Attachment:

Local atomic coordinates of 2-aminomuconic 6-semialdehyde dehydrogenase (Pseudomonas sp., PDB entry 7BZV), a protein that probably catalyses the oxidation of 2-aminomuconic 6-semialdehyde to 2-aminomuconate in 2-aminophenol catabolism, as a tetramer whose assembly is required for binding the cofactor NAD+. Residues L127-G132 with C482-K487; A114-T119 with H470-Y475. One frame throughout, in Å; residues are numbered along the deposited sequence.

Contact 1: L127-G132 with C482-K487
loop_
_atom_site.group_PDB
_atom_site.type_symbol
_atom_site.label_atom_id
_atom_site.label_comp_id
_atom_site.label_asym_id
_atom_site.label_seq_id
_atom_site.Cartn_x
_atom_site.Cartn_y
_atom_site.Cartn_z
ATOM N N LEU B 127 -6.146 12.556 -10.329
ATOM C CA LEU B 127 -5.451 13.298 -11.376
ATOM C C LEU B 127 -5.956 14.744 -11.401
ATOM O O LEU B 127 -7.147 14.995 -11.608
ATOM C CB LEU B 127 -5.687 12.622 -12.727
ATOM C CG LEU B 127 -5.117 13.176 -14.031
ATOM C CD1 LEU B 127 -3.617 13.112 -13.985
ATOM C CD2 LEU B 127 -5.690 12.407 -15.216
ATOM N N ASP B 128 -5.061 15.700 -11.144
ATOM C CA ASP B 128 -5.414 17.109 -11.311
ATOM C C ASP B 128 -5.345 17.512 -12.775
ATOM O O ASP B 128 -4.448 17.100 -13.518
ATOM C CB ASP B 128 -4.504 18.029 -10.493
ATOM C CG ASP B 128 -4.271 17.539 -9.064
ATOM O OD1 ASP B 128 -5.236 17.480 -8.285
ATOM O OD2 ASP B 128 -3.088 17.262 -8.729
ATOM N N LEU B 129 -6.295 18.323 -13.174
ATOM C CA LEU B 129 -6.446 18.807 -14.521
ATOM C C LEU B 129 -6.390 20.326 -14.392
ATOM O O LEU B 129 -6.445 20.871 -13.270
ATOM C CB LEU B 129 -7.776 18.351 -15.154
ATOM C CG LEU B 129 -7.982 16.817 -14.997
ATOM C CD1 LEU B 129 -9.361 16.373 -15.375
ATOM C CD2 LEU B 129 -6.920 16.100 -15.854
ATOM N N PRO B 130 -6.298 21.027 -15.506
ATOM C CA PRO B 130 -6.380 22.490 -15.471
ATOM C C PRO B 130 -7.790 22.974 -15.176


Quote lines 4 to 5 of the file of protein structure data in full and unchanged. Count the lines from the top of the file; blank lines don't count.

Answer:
_atom_site.group_PDB
_atom_site.type_symbol